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Dairy Products
Skim milk and skim milk products such as yogurt and cottage cheese are good sources of protein, calcium, vitamin D and other nutrients. Unless you are a strict vegetarian or are lactose intolerant, it makes sense to include 2-3 servings of skim milk dairy products each day. Whole milk, cheese and other full-fat dairy products are high in saturated fats so are best limited by everyone except for young children and high-performance athletes who burn huge amounts of calories.

 


People who are lactose-intolerant or vegan have plenty of other choices; most supermarkets now carry an array of soy beverages and other plant-based milk substitutes such as rice milk or almond milk. Use the nutrition labels on these products to guide your selection, since they vary widely in the amounts of calcium, vitamin B12 and nutrients they contain.

While skim milk dairy products have little or no fat, they all have the "peanut" symbol in the lists. That's because they have no fiber, so they are not very filling. Limit your portion size if you need to control diabetes, cholesterol or high blood pressure, or are trying to lose weight. A reasonable serving is one cup of milk or yogurt, or 1- 2 ounces of cheese.

Don't let advertising campaigns persuade you to drink huge amounts of milk. Several studies that show that osteoporosis may be associated more with taking in too much protein, than with not getting enough calcium in the diet. Taking in too much protein causes the body to convert protein building blocks called amino acids into organic acids, and the kidneys respond by taking calcium from bones and pushing it out through the urine. Two or three cups of milk is reasonable; six or eight cups (of milk or any other single food) a day is too much. A healthful diet is a varied diet.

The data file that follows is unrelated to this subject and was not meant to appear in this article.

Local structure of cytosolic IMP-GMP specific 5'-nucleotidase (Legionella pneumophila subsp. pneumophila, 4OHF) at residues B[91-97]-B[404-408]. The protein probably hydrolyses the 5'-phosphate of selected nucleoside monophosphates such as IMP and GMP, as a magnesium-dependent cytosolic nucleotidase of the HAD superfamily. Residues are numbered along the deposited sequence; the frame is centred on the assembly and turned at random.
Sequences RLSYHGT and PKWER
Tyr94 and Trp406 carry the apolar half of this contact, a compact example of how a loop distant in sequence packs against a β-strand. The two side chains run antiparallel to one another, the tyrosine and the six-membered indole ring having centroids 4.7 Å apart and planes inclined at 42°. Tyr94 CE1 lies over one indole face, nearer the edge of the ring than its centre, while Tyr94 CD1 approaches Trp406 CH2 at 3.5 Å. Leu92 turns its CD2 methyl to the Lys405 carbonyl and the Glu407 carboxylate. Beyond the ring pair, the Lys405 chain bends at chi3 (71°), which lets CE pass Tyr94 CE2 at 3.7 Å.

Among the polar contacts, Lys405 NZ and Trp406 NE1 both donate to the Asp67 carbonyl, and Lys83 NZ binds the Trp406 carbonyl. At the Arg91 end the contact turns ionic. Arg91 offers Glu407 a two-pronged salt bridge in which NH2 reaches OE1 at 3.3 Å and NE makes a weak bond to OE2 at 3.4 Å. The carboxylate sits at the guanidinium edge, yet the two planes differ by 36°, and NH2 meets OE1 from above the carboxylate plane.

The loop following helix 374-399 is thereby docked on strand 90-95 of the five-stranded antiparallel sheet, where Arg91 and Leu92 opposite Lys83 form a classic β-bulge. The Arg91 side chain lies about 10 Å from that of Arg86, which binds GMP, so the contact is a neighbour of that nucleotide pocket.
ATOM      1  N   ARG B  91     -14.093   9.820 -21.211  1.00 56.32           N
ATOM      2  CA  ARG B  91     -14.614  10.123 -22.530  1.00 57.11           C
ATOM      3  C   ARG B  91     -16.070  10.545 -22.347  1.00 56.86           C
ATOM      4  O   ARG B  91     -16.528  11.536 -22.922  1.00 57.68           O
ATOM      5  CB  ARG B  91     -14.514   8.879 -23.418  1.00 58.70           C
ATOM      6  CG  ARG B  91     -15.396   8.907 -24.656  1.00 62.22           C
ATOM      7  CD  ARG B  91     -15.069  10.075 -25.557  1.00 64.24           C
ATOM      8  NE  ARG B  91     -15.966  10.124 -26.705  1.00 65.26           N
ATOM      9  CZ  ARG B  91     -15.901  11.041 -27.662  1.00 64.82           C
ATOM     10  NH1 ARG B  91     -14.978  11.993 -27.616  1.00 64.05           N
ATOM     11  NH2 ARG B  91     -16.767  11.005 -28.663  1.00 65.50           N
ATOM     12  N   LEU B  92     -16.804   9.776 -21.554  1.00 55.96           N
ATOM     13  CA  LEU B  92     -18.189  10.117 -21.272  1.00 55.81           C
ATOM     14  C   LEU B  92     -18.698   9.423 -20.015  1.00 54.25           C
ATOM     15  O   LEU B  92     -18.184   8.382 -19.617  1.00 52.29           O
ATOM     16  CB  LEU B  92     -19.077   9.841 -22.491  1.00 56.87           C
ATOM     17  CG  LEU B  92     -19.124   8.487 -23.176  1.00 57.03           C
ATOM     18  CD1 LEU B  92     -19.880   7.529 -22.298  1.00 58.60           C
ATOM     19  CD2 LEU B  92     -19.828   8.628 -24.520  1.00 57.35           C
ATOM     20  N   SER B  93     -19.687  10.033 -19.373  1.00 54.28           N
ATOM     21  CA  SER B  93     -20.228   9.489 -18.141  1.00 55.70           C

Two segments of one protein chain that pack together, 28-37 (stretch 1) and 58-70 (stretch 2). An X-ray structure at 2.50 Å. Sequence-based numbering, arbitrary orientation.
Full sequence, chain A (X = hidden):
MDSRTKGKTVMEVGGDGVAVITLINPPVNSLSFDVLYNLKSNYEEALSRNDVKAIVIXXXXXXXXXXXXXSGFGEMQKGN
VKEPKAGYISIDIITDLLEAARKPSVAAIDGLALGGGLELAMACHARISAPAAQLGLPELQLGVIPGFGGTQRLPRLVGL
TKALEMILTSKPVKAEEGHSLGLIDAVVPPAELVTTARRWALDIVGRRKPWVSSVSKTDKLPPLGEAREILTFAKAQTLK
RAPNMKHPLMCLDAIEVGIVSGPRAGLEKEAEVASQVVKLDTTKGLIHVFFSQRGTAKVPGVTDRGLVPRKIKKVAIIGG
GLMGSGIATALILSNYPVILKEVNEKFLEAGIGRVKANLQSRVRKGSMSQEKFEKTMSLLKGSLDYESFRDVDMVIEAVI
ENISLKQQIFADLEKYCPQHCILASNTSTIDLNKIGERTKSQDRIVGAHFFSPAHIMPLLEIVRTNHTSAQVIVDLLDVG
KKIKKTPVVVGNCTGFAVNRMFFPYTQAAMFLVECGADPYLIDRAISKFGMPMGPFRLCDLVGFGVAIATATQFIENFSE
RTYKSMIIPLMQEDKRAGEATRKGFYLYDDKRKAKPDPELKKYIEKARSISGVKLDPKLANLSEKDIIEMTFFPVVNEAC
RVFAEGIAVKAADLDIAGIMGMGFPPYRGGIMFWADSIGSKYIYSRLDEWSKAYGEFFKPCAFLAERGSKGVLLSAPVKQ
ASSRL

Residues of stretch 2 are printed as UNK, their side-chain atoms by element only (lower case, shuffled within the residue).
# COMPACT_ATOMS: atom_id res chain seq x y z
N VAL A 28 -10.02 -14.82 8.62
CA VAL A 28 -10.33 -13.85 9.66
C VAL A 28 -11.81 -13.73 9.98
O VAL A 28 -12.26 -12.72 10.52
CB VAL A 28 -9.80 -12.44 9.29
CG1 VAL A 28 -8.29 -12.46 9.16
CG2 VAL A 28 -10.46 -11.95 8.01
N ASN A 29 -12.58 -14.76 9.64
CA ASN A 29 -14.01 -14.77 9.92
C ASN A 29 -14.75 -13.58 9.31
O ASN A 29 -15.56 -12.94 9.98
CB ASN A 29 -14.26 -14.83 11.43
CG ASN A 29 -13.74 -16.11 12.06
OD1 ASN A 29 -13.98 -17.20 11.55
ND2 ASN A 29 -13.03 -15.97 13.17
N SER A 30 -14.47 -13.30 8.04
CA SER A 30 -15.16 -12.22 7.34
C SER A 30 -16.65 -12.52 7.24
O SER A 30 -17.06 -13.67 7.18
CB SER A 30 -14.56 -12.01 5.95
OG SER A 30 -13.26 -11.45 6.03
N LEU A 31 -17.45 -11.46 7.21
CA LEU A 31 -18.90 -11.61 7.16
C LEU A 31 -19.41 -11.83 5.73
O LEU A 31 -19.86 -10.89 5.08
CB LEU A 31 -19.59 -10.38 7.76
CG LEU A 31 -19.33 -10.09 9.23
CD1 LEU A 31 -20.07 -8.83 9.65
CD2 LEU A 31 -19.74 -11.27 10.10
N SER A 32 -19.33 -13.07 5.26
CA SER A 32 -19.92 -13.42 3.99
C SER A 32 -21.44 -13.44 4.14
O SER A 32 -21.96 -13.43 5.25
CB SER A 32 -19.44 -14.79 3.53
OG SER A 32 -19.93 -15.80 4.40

Dairy Products
 
Milk, non-fat
Milk, lactose-free, non-fat
Yogurt, non-fat, plain
Cottage cheese, non-fat
Evaportated milk, non-fat
Egg whites
Egg substitutes, non-fat
Other low-fat or fat-free dairy products

 

July 30th, 2013
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About the Author: Gabe Mirkin, MD

Sports medicine doctor, fitness guru and long-time radio host Gabe Mirkin, M.D., brings you news and tips for your healthful lifestyle. A practicing physician for more than 50 years and a radio talk show host for 25 years, Dr. Mirkin is a graduate of Harvard University and Baylor University College of Medicine. He is board-certified in four specialties: Sports Medicine, Allergy and Immunology, Pediatrics and Pediatric Immunology. The Dr. Mirkin Show, his call-in show on fitness and health, was syndicated in more than 120 cities. Read More
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